This sort of discussions always bring to mind that what one is trying to do
is to find a metric in the DNA space. Just like we do when we define
distance in ordinary space. I do not think such a metric has been found.
----- Original Message -----
Sent: Wednesday, October 10, 2001 9:40 AM
Subject: Re: the definitions of evolution
> Tim Ikeda wrote in one part of his post:
> > Well, let's take the chimp/human split as an example. Do we have a
> > process? Yes. First, we have sex. We have empirical evidence that
> > do not reproduce exactly. We have evidence that relatively few changes
> > the development pathways of organisms may have large effects of
> > -- Changes that even retain or enhance viability. We have evidence that
> > chimp and human genomes exhibit _tiny_ differences, no greater than what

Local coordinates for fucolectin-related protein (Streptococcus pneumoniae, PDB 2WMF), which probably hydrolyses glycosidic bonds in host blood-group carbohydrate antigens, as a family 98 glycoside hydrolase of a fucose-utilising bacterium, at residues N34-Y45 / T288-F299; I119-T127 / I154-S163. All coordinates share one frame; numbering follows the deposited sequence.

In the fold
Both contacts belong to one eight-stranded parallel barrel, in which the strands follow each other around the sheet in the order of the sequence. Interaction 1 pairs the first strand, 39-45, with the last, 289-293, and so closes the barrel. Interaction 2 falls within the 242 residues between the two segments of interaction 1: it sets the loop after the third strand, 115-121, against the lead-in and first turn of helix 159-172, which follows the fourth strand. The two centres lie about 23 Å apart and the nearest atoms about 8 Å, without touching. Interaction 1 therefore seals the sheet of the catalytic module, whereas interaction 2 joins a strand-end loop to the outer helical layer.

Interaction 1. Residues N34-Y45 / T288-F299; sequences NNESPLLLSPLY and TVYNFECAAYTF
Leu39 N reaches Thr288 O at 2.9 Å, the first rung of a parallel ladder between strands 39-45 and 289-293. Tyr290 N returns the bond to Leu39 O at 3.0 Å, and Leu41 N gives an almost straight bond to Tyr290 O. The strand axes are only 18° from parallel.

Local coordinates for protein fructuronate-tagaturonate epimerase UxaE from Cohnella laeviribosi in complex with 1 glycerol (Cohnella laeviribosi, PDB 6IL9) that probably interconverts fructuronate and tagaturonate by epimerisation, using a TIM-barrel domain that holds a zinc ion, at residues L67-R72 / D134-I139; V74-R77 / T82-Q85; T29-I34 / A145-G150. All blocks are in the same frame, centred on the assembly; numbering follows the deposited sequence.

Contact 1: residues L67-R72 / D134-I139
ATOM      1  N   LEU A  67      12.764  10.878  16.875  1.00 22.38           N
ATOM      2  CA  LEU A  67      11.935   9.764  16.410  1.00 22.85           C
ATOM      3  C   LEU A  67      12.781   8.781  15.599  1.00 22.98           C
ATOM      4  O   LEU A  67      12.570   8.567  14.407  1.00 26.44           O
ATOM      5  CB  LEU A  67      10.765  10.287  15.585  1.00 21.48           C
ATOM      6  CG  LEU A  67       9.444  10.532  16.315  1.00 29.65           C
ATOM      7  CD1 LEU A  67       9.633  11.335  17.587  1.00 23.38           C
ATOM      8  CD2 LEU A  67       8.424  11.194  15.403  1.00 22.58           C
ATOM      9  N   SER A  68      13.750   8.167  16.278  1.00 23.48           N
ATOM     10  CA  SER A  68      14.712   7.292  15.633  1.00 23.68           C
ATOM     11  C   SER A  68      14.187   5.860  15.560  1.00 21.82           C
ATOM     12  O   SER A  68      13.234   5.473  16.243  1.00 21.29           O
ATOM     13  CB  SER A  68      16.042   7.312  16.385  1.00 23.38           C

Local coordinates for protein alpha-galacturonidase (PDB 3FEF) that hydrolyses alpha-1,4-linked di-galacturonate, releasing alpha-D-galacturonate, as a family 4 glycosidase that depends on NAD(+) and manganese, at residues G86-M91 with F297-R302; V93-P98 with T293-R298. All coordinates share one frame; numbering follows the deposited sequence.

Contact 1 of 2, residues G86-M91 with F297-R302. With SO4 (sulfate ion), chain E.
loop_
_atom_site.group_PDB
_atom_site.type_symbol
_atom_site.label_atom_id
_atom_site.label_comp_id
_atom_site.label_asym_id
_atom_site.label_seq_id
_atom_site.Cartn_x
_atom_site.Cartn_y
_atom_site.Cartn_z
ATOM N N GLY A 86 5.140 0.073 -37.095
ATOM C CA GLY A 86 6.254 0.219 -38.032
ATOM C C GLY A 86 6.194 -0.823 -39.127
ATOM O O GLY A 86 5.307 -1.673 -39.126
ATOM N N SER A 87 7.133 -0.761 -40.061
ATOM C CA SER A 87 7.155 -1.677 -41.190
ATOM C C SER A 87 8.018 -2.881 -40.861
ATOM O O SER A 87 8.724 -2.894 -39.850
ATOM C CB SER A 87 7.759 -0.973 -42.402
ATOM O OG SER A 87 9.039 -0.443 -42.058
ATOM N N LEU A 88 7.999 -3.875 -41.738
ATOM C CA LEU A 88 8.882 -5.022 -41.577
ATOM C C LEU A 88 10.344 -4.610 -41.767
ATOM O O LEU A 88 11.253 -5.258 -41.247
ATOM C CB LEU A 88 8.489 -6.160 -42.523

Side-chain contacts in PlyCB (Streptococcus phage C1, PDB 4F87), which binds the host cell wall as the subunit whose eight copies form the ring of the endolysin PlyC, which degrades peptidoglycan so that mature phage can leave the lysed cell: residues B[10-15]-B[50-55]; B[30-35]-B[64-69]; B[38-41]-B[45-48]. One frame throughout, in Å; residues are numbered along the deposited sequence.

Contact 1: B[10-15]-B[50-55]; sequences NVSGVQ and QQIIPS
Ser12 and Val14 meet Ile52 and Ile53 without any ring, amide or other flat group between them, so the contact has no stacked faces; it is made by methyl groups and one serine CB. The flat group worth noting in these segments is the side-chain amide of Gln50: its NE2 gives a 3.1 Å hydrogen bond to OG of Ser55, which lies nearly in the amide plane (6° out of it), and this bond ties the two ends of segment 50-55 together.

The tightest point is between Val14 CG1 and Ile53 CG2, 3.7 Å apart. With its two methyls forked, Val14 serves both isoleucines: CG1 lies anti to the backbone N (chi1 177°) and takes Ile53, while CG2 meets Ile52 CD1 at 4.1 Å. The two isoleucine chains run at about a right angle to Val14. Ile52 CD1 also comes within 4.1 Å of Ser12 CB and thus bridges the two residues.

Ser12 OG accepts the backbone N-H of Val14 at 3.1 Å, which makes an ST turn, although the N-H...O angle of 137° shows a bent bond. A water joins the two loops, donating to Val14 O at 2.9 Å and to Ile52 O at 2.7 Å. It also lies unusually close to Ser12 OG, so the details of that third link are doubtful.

> > has even been seen among organisms of the same species. We have observed
> > numerous modes of speciation in the wild and a few in the lab. We have
> > observed and even understand the biochemical basis of the generation of
> > genomic variation. Basically, we have ample evidence that populations
> > diverge genetically over time and frequently speciate. We may not
> > know what drives or supports divergence, but it is an observed reality.
> > Determining whether a process occurred is simple, knowing the exact
> > the mechanism/s involved at any particular time is the problem.
> One thing that does puzzle me is how the chromosomes of
> related species can be so different in there arrangement
> in the respective genomes. For example, morphologically,
> the mouse and the rat look quite similar. Yet the
> arrangement of the genes on the respective organisms seems
> very different. Likewise, often the introns also seem to
> have almost no homology.
> I don't say this to argue, but unlike Li's lucid
> description of the globin gene, I find the speciation
> process quite baffling. In my ignorance at least, I
> would have expected it to be rather similar.
> by Grace we do proceed,
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